For those of us discovering the MECE concept (mutually exclusive and collectively exhaustive), it can be oh-so-attractive: finally, a way to organize my thoughts! It’s simple and elegant. The acronym is even catchy. Why didn’t I hear of this before? This is it! Douglas Adams was wrong: 42 isn’t the answer, MECE thinking is!
And, to be fair, forcing your thinking to be MECE usually is an extremely useful tool. But not always. In fact, many times, when we say MECE, we really mean ICE (independent and collectively exhaustive).
Usually you want your answers to be independent and collectively exhaustive, not MECE
ME stands for mutually exclusive; CE stands for collectively exhaustive. The spirit of the guideline ‘think MECE’ is: ‘no overlaps (ME), no gaps (CE)’. In this context, ‘no overlaps’ is a measure of efficiency: if you’ve already thought about something once, don’t consider it again because it is a waste of effort.
Now, strictly speaking, events are mutually exclusive if the occurrence of one precludes the occurrence of another. But in most cases this preclusion isn’t what you should be after. Consider the standard example of increasing the profitability of your company:
This is the school-case illustration of a MECE-thinking pattern trumpeted by management consultants across the globe. Yet, strictly speaking, it isn’t MECE.
Of course increasing revenues is one way to increase one’s profitability; so is decreasing costs. In fact, they are the only two ways to do so, so this framework is CE.
But it isn’t ME: you can attempt to increase revenues while also attempting to decrease costs. Doing one usually doesn’t preclude you from doing the other—for instance, you can look for new clients and reduce your production costs all at once. So these branches aren’t mutually exclusive, they are independent.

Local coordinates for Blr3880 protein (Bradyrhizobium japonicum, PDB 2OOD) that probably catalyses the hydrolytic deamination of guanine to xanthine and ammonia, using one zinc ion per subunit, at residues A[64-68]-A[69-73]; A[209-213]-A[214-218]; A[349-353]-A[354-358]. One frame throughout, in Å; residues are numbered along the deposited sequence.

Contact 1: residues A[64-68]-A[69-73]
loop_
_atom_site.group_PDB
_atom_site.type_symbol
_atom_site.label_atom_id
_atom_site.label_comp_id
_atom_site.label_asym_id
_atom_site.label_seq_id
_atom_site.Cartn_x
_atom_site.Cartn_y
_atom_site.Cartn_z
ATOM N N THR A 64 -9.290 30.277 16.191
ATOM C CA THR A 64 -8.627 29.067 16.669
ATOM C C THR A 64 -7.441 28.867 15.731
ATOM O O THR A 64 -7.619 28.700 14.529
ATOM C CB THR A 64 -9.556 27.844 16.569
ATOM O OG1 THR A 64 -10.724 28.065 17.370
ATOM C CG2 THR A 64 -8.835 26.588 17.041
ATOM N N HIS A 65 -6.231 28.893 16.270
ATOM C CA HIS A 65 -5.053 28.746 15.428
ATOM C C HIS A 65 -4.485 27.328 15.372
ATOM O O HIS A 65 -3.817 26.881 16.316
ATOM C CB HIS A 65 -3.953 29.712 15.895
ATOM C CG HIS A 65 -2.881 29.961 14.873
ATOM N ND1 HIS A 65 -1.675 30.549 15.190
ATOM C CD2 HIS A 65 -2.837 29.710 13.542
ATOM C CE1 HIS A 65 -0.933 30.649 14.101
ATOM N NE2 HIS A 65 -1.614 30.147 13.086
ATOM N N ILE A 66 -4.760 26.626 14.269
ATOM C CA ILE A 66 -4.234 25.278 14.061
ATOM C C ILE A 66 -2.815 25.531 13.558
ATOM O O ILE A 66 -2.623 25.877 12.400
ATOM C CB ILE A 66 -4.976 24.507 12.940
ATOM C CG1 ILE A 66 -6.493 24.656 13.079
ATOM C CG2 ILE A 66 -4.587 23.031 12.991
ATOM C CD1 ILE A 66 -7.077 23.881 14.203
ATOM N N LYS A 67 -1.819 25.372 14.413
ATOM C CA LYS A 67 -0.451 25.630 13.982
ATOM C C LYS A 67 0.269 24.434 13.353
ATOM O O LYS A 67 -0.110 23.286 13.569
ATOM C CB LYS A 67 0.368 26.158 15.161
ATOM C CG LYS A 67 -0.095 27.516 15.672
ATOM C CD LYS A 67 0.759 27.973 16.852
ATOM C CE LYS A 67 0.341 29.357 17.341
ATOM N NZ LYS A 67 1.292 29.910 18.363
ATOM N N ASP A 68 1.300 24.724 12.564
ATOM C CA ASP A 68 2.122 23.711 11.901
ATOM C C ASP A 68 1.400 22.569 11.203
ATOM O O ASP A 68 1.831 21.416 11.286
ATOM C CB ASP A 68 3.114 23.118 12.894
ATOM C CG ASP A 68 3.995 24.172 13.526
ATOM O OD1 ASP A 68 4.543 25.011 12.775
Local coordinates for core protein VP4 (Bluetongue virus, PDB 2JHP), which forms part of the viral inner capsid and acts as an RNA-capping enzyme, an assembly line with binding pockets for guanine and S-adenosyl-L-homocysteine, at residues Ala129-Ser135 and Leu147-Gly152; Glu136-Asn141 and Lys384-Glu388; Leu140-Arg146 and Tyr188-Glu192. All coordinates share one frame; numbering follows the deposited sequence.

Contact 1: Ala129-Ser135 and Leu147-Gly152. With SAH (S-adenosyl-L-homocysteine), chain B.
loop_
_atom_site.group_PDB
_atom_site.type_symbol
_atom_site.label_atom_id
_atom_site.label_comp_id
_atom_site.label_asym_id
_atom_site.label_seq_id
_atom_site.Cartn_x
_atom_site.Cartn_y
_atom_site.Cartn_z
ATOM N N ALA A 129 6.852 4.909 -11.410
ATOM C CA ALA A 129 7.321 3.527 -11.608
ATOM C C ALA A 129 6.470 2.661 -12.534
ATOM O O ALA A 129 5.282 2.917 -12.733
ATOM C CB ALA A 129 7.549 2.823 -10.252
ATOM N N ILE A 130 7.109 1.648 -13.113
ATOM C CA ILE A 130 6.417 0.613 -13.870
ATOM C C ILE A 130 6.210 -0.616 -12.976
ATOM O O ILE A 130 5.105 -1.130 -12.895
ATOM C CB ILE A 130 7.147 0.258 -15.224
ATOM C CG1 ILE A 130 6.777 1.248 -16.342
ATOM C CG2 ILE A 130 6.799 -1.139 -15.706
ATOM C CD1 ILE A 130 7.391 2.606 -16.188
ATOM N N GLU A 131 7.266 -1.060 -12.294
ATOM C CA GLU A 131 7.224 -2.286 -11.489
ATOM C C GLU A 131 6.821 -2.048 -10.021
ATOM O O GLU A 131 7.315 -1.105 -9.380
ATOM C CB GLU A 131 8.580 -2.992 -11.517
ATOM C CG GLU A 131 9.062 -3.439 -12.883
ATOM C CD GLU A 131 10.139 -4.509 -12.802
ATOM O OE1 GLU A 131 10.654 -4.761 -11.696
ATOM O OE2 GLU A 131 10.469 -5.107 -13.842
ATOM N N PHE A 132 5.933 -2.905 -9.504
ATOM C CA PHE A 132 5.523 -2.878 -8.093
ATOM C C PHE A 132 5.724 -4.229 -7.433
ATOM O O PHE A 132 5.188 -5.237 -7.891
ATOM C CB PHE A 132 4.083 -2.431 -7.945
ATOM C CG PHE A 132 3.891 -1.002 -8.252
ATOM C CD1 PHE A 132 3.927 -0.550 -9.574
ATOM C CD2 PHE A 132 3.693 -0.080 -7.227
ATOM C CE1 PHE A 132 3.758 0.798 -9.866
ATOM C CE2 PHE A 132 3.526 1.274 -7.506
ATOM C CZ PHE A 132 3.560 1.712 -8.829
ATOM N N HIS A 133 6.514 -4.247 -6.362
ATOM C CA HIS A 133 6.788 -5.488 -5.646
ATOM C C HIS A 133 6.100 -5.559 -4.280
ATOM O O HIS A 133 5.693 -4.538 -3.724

(Here we don’t mean independent in a probability-theory meaning way—two events are independent if the occurrence of one doesn’t affect the probability of occurrence of the other. We mean it as ‘distinct’: elements of branches don’t appear in other branches.)
Now you might object that with limited resources you might be able, at any given time, to pursue just one avenue, which makes your elements mutually exclusive. That’s fine, but that’s just a technical limitation; it shouldn’t be a philosophical standpoint of yours, because what should interest you isn’t only solutions that would each require all of your resources.
To be sure, let’s think of a truly MECE framework to think about how we can increase our profitability.
By adding ‘only’ in my branches, I’m bringing the preclusion aspect: if I choose one, I can’t also pursue the other. As a result, these branches are indeed truly mutually exclusive, not just independent.
Now is this issue tree really better than the first? What have we gained from adding this preclusion clause? Not much. In fact, I’d contend that we’ve lost something: we’ve lost the ability to solve our problem with a combination of elements coming from both branches.
The spirit of ‘be ME’ is ‘no overlaps’. But you achieve that with independent branches, whether they are truly ME or not. So you don’t want your thinking to be MECE, you want it to be ICE, or, well, rICE—really ICE.
Sometimes you want to be ‘non ME’
“We need a team with a MECE skill set.” No you don’t. Again, there’s no problem with the CE part. It’s the ME part that clashes: so if someone on your team speaks one language, will you preclude anyone else that also speaks that language? How are you going to communicate? You certainly don’t want people with mutually exclusive skills.
Quite the contrary. You would hope that everyone spoke the same language. Likewise, if your team is a bunch of people building a bridge, you’d hope that more than one person knows about engineering, so that they can, for instance, check each other’s maths. Redundancies can be desirable, or, indeed, necessary.
Take the late Berkeley professor Martin Landau’s particularly colorful example: he once sat on a plane that was forced to make an emergency landing. After they landed safely he asked the pilot what happened. It turned out that the rudder was defective. So Landau asked how the pilot managed to land the plane. “He replied that […] he had been able to compensate for the impairment of the rudder by utilizing additional features of the aircraft. There were, he said, safety factors built into all planes.” (See Landau, Martin. “Redundancy, Rationality, and the Problem of Duplication and Overlap.” Public Administration Review 29(4) (July-August 1969): 346-358.)
And that brings us to a favorite saying of my boss, professor Paula Sanders: (paraphrasing) we like redundancies, as long as they’re intentional.
So, in summary, while consultants speak about MECE thinking, what they mean is ICE thinking. But the difference is only technical, so use whichever acronym works better for you (ICE, of course, is cooler). And recognize that in some situations, MECE/ICE isn’t desirable.